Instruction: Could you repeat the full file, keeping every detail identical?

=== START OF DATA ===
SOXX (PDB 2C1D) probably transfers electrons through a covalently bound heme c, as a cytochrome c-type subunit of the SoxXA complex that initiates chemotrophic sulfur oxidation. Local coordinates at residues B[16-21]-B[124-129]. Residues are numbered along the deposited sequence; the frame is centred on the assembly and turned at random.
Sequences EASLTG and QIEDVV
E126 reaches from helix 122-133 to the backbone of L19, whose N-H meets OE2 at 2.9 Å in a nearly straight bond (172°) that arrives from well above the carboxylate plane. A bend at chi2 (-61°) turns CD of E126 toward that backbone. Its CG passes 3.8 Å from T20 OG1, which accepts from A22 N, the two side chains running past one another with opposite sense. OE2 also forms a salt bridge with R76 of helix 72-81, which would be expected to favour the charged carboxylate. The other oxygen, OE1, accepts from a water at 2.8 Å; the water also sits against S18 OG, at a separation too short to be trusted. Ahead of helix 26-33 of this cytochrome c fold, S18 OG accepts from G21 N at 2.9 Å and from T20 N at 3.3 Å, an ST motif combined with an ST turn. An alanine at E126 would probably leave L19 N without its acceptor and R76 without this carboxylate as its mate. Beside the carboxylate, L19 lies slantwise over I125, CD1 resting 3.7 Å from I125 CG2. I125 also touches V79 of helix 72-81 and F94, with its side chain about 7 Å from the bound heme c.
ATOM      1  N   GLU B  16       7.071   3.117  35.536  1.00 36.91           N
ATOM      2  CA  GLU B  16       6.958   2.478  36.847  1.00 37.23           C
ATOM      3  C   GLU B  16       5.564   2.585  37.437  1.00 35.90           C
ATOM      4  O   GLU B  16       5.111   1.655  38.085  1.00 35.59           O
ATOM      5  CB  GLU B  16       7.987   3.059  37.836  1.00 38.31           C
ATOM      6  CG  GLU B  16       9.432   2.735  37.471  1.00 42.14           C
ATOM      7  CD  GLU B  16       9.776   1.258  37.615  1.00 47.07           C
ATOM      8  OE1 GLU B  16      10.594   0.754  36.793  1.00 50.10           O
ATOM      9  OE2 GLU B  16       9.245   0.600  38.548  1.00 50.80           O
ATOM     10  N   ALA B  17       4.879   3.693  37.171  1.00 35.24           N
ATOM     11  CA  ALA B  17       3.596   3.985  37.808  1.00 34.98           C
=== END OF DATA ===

SOXX (PDB 2C1D) probably transfers electrons through a covalently bound heme c, as a cytochrome c-type subunit of the SoxXA complex that initiates chemotrophic sulfur oxidation. Local coordinates at residues B[16-21]-B[124-129]. Residues are numbered along the deposited sequence; the frame is centred on the assembly and turned at random.
Sequences EASLTG and QIEDVV
E126 reaches from helix 122-133 to the backbone of L19, whose N-H meets OE2 at 2.9 Å in a nearly straight bond (172°) that arrives from well above the carboxylate plane. A bend at chi2 (-61°) turns CD of E126 toward that backbone. Its CG passes 3.8 Å from T20 OG1, which accepts from A22 N, the two side chains running past one another with opposite sense. OE2 also forms a salt bridge with R76 of helix 72-81, which would be expected to favour the charged carboxylate. The other oxygen, OE1, accepts from a water at 2.8 Å; the water also sits against S18 OG, at a separation too short to be trusted. Ahead of helix 26-33 of this cytochrome c fold, S18 OG accepts from G21 N at 2.9 Å and from T20 N at 3.3 Å, an ST motif combined with an ST turn. An alanine at E126 would probably leave L19 N without its acceptor and R76 without this carboxylate as its mate. Beside the carboxylate, L19 lies slantwise over I125, CD1 resting 3.7 Å from I125 CG2. I125 also touches V79 of helix 72-81 and F94, with its side chain about 7 Å from the bound heme c.
ATOM      1  N   GLU B  16       7.071   3.117  35.536  1.00 36.91           N
ATOM      2  CA  GLU B  16       6.958   2.478  36.847  1.00 37.23           C
ATOM      3  C   GLU B  16       5.564   2.585  37.437  1.00 35.90           C
ATOM      4  O   GLU B  16       5.111   1.655  38.085  1.00 35.59           O
ATOM      5  CB  GLU B  16       7.987   3.059  37.836  1.00 38.31           C
ATOM      6  CG  GLU B  16       9.432   2.735  37.471  1.00 42.14           C
ATOM      7  CD  GLU B  16       9.776   1.258  37.615  1.00 47.07           C
ATOM      8  OE1 GLU B  16      10.594   0.754  36.793  1.00 50.10           O
ATOM      9  OE2 GLU B  16       9.245   0.600  38.548  1.00 50.80           O
ATOM     10  N   ALA B  17       4.879   3.693  37.171  1.00 35.24           N
ATOM     11  CA  ALA B  17       3.596   3.985  37.808  1.00 34.98           C